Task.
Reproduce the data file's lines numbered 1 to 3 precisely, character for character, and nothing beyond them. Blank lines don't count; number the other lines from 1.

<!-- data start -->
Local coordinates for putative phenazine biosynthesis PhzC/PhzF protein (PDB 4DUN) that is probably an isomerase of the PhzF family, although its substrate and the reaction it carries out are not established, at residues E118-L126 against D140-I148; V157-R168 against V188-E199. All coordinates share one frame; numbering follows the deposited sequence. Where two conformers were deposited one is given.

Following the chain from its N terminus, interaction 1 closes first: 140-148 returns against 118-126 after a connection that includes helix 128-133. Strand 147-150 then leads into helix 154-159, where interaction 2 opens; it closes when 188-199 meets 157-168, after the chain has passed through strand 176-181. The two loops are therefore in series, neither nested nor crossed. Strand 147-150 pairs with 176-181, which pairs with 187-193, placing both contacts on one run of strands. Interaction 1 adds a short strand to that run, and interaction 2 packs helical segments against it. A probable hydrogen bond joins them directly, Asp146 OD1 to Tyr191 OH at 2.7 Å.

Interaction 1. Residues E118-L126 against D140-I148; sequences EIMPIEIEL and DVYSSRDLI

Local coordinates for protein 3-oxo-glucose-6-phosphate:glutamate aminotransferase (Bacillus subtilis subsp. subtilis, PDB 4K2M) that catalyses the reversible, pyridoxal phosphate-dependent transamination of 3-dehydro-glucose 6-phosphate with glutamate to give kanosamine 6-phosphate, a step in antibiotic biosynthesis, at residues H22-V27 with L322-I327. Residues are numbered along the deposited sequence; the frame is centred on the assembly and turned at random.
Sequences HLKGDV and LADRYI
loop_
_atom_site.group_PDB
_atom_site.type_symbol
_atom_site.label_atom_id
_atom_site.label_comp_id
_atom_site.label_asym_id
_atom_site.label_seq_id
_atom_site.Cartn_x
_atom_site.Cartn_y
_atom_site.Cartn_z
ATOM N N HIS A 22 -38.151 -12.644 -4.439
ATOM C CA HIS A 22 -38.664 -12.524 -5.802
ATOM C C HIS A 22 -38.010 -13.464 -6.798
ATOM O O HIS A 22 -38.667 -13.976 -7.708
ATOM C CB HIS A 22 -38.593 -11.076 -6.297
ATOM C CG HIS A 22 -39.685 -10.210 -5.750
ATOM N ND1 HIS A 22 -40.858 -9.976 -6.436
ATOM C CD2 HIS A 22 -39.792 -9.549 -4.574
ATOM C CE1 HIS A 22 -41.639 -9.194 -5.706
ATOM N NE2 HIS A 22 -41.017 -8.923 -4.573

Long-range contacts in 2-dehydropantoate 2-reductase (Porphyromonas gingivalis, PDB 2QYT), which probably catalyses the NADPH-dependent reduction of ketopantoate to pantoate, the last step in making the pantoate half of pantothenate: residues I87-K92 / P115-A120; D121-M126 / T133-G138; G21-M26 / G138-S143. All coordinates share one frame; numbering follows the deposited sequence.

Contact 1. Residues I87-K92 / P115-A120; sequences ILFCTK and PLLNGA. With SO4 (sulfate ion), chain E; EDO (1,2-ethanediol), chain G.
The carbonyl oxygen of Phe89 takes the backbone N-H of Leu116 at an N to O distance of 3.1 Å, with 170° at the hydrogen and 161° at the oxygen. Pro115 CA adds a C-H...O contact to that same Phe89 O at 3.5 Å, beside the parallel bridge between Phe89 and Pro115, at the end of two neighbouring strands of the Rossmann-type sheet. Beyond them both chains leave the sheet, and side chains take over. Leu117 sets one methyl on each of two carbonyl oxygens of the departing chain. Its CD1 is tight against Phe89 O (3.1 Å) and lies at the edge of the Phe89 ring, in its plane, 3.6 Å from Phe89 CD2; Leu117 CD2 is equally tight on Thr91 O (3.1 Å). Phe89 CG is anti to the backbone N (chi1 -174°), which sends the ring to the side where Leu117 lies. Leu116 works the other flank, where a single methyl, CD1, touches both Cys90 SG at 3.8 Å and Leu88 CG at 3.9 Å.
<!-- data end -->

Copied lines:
Local coordinates for putative phenazine biosynthesis PhzC/PhzF protein (PDB 4DUN) that is probably an isomerase of the PhzF family, although its substrate and the reaction it carries out are not established, at residues E118-L126 against D140-I148; V157-R168 against V188-E199. All coordinates share one frame; numbering follows the deposited sequence. Where two conformers were deposited one is given.

Following the chain from its N terminus, interaction 1 closes first: 140-148 returns against 118-126 after a connection that includes helix 128-133. Strand 147-150 then leads into helix 154-159, where interaction 2 opens; it closes when 188-199 meets 157-168, after the chain has passed through strand 176-181. The two loops are therefore in series, neither nested nor crossed. Strand 147-150 pairs with 176-181, which pairs with 187-193, placing both contacts on one run of strands. Interaction 1 adds a short strand to that run, and interaction 2 packs helical segments against it. A probable hydrogen bond joins them directly, Asp146 OD1 to Tyr191 OH at 2.7 Å.

Interaction 1. Residues E118-L126 against D140-I148; sequences EIMPIEIEL and DVYSSRDLI